Mineral, metallurgical and materials industries represent significant contributions to the economy of both Australia and China. In Australia, the minerals and metallurgy, and related industries such as cement, contribute about 20% of Australia's Gross Domestic Product (GDP); >50% of the export income in Australia comes from minerals (e.g. the export of iron ore fines alone generated $49.4 billion, representing 21.4% of total export income in 2010); manufacturing, which is very much related to material production and application, employs over one million Australians and remains one of the largest in the Australian economy, accounting for 9% of GDP and >30% of total exports. China is the largest consumer of Australia's minerals (e.g. ~70% iron ore fines exported to China). Its manufacturing sector produces about 50% of the GDP. China has become a preferred destination for the relocation of global manufacturing facilities. The machine-building, metallurgical, energy and materials industries are deemed to be of national strategic importance and have received the highest priority. These areas alone now account for > 30% of the total gross value of industrial outputs.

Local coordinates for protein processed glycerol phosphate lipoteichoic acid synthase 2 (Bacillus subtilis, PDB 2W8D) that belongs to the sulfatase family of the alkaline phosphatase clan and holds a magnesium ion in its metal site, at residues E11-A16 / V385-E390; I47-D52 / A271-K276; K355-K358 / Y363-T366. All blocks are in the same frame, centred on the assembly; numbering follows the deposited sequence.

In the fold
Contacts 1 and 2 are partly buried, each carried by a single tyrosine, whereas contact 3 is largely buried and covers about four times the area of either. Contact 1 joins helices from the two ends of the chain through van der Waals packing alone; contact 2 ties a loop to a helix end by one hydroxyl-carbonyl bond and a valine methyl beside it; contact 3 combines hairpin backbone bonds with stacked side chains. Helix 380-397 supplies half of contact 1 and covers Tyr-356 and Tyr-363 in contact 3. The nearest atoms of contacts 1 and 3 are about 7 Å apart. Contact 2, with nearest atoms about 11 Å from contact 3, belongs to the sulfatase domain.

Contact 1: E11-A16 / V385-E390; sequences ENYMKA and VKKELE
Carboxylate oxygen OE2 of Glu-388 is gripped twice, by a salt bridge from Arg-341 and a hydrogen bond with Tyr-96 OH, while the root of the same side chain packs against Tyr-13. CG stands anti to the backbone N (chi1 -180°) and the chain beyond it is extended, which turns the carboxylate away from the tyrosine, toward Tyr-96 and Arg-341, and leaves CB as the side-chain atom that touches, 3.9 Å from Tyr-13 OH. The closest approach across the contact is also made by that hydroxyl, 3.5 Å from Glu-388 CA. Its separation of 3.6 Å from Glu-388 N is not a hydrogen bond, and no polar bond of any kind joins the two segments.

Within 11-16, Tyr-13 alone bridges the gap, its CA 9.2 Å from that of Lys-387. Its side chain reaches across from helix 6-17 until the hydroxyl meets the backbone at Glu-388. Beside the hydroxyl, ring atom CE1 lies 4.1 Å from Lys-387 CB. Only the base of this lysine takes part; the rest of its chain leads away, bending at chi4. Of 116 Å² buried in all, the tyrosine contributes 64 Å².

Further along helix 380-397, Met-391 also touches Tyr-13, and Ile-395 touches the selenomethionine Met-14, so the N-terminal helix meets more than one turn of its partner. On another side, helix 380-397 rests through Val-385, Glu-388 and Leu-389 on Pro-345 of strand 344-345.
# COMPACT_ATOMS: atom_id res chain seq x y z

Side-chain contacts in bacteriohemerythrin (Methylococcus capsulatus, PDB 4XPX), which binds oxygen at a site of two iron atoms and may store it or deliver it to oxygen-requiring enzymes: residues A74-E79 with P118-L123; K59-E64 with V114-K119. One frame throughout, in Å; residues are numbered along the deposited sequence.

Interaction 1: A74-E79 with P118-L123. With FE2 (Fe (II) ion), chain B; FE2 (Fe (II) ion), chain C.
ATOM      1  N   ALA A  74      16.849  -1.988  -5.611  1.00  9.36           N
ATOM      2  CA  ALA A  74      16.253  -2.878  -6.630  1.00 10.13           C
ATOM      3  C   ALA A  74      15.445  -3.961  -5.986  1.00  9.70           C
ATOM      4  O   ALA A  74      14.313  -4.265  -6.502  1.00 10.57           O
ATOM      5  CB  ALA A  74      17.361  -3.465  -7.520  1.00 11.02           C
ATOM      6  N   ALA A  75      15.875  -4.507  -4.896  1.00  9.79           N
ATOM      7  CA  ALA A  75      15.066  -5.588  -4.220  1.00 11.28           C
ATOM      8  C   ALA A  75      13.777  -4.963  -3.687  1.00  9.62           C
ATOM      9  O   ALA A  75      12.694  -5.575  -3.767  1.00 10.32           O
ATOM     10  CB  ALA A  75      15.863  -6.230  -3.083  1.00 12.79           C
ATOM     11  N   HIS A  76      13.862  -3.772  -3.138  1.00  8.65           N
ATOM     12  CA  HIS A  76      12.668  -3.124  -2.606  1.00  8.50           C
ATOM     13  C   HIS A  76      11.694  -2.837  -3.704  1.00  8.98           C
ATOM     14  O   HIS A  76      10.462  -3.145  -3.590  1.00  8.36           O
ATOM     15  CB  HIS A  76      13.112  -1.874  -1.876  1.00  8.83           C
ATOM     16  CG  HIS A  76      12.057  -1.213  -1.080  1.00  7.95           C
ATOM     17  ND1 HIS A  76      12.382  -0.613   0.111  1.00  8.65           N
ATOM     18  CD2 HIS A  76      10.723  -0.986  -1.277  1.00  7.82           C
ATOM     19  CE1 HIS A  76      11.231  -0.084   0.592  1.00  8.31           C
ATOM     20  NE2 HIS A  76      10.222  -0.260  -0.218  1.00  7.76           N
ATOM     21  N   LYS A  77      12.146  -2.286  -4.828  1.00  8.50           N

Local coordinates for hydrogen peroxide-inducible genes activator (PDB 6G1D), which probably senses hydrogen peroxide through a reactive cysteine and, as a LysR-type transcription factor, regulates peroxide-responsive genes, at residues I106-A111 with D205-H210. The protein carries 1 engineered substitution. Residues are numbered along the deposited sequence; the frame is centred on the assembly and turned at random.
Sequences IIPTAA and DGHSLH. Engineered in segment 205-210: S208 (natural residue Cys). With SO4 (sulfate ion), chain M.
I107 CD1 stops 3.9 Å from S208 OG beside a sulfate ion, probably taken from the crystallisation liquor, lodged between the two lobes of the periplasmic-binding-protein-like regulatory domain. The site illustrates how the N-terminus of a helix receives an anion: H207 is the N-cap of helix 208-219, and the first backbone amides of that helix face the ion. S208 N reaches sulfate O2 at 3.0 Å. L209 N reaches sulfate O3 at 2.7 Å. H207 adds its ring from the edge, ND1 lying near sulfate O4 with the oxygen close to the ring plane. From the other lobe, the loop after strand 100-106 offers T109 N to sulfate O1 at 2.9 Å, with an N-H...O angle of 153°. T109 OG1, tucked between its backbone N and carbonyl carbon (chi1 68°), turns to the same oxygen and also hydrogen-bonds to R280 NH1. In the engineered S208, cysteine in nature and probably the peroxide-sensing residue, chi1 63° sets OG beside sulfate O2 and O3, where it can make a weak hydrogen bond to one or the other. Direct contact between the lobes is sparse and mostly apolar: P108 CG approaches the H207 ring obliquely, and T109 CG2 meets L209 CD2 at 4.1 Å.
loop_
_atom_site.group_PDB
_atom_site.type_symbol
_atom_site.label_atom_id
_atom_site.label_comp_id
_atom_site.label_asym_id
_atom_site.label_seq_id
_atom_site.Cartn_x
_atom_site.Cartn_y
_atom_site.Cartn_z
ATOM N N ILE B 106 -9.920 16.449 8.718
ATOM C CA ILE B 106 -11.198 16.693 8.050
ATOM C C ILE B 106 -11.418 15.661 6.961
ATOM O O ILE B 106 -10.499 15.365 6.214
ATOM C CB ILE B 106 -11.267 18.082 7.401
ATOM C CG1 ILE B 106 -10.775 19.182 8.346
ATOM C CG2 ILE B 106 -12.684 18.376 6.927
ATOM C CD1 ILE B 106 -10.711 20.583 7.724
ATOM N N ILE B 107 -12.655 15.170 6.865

The strengths of the two nations are complementary to each other. For example, Australia is the largest supplier and China is the largest consumer of resources; China has a huge market for commercializing new technologies and products developed in Australia. Both countries also face similar challenges. In particular, with the rise of environmental barriers in globalized export markets, movements in currency exchange rates, the movements towards a low-carbon economy and consumer preferences for socially responsible products, Australia and China face considerable challenges in securing their future value proposition and sustaining a competitive advantage in a carbon and resource constrained world. There is a pressing need to establish an international hub of research with a focus on the further development of economic pillars of both countries from raw materials to products through strategic collaboration, thus lubricating the economic engines of Australia with rich resources and China with robust manufacturing capabilities. The 3-M Centre is established to meet this need.